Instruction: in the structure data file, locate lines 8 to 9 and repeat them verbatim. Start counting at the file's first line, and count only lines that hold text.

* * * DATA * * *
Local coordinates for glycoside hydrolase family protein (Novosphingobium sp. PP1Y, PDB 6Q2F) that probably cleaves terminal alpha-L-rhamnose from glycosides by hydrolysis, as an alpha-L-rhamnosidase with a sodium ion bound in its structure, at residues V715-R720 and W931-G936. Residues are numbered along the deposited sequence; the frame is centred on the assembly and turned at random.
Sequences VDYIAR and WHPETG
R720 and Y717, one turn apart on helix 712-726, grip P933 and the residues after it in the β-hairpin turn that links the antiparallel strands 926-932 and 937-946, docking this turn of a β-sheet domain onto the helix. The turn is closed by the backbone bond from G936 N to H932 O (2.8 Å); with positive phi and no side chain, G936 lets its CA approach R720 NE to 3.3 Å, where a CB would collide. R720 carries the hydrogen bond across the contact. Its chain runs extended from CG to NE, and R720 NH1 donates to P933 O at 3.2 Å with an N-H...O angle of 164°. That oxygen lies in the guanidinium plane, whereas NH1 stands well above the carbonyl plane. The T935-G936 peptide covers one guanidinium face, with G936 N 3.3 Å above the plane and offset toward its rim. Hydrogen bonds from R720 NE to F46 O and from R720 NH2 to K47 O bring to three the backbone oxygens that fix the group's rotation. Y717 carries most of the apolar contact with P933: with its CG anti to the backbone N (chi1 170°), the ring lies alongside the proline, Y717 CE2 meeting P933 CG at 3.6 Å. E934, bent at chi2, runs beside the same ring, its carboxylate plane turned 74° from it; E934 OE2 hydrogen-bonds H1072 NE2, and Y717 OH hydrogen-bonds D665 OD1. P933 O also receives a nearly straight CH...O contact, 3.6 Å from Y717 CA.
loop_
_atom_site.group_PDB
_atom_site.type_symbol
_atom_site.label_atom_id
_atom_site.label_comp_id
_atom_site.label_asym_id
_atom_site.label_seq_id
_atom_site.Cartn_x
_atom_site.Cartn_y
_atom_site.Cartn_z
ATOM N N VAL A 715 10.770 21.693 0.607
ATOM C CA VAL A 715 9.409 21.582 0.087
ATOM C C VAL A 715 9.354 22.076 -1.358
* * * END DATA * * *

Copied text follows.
_atom_site.label_comp_id
_atom_site.label_asym_id